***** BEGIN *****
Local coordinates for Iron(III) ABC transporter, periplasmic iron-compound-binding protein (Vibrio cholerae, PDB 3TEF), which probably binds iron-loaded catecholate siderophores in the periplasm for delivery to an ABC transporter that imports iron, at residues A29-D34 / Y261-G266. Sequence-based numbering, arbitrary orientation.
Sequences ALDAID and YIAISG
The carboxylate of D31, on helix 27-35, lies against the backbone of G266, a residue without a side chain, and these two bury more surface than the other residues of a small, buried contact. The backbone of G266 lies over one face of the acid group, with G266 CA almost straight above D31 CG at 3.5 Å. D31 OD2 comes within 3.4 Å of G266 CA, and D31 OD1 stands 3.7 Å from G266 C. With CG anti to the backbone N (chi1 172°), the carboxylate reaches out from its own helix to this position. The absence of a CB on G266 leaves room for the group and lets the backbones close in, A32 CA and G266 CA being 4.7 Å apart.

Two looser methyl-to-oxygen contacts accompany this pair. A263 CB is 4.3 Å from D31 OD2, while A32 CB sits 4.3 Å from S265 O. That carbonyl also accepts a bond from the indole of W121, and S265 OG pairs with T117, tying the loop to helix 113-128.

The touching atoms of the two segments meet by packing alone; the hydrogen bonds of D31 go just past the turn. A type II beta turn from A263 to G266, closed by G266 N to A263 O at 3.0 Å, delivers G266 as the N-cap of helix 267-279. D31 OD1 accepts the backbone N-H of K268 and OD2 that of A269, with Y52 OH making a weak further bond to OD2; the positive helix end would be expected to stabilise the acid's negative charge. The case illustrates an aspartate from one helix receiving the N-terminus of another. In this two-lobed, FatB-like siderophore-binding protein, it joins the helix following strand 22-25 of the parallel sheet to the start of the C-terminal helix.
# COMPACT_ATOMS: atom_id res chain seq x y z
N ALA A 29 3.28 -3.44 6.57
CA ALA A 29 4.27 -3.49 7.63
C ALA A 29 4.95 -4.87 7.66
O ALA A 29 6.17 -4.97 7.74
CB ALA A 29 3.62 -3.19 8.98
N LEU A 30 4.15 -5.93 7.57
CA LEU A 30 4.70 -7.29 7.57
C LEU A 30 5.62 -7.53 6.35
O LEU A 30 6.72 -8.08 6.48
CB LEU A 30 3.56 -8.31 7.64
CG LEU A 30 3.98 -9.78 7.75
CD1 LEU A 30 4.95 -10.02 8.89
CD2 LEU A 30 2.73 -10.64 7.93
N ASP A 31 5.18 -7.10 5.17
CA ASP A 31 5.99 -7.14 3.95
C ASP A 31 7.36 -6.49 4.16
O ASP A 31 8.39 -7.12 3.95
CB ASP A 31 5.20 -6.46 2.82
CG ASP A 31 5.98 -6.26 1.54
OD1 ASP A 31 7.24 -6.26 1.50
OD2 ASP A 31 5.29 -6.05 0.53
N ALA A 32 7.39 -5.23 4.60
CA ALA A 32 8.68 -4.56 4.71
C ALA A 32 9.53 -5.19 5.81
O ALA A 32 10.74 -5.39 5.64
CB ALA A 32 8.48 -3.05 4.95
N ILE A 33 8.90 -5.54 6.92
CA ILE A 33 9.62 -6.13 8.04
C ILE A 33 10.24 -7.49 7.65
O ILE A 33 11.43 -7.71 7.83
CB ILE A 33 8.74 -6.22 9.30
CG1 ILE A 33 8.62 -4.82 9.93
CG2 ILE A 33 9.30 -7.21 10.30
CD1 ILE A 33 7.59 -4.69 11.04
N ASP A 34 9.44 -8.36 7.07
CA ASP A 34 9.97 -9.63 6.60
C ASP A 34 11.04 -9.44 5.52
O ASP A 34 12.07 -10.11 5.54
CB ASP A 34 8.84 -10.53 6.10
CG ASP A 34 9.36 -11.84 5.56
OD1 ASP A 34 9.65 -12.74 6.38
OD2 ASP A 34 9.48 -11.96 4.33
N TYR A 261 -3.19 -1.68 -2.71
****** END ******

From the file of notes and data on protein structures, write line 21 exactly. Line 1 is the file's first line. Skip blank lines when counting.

CA ASP A 31 5.99 -7.14 3.95